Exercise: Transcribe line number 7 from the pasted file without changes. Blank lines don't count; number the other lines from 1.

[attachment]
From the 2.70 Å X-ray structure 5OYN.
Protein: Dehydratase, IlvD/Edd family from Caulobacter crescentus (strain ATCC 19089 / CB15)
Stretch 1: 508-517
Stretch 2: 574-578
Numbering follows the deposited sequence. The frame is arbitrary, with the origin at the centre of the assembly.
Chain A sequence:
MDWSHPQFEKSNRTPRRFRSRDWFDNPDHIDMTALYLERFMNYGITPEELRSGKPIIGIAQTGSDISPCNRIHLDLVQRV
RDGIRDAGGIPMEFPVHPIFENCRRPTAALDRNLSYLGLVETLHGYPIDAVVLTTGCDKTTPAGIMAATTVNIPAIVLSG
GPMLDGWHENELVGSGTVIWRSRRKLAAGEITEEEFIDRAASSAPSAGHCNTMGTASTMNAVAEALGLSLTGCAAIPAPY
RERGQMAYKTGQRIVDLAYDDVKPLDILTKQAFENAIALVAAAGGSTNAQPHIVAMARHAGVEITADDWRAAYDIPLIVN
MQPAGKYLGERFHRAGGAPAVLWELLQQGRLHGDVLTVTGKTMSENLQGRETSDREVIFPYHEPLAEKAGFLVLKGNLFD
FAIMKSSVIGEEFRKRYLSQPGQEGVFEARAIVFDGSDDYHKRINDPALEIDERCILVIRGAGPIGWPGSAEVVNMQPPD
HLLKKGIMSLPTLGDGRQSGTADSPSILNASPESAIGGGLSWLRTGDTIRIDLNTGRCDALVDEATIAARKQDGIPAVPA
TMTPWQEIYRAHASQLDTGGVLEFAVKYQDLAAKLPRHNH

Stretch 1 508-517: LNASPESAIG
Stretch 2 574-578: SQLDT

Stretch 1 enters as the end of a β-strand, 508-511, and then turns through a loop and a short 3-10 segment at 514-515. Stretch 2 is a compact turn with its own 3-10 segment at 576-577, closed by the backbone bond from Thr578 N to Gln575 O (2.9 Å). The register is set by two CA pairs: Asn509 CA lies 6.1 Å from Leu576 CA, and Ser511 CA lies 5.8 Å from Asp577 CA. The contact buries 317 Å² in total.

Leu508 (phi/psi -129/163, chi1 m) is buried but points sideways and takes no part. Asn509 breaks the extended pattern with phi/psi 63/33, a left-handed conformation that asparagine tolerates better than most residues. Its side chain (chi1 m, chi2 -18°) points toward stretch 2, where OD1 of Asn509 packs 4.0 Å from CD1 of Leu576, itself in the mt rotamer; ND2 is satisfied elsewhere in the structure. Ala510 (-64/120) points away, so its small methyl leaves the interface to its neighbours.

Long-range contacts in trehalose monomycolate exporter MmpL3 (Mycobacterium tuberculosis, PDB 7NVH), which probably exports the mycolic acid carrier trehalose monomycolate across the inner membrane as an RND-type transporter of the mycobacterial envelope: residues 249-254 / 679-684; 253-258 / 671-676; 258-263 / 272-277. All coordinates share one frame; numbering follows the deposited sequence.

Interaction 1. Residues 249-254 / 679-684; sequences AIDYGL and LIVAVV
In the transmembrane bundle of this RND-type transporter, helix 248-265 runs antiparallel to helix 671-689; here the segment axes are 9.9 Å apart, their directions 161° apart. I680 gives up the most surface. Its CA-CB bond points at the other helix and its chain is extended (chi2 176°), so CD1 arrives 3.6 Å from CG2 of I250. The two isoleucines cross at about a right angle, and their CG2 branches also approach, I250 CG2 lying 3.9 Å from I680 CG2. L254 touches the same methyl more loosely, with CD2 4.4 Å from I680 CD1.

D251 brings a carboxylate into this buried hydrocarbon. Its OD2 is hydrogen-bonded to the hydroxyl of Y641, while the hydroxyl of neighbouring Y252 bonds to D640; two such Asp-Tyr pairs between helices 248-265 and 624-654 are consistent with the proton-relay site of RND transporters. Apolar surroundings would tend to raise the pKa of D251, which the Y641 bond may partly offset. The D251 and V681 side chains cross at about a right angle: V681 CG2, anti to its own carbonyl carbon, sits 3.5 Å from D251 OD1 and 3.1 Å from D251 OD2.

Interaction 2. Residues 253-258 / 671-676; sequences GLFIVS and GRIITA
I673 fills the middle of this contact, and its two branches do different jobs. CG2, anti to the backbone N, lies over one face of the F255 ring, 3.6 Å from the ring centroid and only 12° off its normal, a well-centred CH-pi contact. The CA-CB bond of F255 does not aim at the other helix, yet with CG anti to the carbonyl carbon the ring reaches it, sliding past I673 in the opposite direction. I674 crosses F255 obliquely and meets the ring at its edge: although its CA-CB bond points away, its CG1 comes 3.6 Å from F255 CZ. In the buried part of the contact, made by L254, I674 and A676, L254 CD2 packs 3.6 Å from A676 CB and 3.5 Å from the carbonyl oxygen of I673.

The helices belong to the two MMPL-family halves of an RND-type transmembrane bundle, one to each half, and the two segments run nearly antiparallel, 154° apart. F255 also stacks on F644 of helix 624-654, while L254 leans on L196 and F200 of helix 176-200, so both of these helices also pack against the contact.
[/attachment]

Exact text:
MDWSHPQFEKSNRTPRRFRSRDWFDNPDHIDMTALYLERFMNYGITPEELRSGKPIIGIAQTGSDISPCNRIHLDLVQRV